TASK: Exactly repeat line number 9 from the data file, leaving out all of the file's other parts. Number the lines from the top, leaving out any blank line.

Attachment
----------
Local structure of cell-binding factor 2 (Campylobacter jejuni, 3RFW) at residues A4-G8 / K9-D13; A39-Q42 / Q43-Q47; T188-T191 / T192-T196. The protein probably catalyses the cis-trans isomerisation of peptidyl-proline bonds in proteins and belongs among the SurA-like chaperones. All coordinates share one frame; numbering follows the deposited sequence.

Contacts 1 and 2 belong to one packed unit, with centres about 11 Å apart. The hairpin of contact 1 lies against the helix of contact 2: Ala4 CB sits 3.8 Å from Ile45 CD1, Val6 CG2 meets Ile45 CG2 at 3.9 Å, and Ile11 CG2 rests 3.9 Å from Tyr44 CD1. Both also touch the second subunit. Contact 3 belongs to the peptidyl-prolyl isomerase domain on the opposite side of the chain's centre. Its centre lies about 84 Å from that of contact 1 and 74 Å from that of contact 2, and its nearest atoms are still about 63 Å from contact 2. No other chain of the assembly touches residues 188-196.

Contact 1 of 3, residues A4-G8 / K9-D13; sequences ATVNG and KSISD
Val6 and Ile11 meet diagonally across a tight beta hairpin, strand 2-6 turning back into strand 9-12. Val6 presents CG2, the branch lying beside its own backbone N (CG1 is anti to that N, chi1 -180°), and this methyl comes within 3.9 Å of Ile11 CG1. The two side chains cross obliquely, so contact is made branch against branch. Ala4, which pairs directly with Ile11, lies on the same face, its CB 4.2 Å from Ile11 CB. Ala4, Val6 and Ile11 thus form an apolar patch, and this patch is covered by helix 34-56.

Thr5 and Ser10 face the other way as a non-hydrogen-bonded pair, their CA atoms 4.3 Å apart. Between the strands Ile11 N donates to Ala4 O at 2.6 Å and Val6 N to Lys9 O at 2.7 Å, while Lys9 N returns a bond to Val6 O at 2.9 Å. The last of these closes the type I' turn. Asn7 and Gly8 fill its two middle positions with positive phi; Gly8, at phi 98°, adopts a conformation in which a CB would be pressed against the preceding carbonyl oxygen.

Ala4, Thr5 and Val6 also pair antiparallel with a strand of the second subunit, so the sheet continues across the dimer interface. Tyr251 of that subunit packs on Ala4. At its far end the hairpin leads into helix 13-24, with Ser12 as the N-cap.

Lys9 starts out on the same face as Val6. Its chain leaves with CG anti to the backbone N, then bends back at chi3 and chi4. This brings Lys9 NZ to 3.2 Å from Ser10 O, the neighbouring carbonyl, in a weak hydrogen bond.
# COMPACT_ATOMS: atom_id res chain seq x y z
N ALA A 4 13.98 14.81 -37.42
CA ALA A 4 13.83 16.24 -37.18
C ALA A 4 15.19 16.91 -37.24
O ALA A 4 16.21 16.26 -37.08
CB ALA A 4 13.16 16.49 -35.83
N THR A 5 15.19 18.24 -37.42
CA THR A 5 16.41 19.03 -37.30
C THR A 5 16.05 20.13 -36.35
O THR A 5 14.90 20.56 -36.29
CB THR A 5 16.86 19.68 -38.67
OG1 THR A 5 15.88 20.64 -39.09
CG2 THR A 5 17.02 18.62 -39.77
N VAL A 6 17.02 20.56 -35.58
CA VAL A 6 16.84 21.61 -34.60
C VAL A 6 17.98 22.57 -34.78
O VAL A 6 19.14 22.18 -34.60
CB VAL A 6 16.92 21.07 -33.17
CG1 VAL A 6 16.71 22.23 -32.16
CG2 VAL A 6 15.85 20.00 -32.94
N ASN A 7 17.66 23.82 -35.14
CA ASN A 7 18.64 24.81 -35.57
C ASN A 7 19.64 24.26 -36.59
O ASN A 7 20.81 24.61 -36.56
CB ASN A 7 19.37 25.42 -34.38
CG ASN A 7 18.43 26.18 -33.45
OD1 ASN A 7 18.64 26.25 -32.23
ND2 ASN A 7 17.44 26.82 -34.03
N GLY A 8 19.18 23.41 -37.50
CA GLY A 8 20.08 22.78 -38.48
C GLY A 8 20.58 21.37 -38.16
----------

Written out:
N ALA A 4 13.98 14.81 -37.42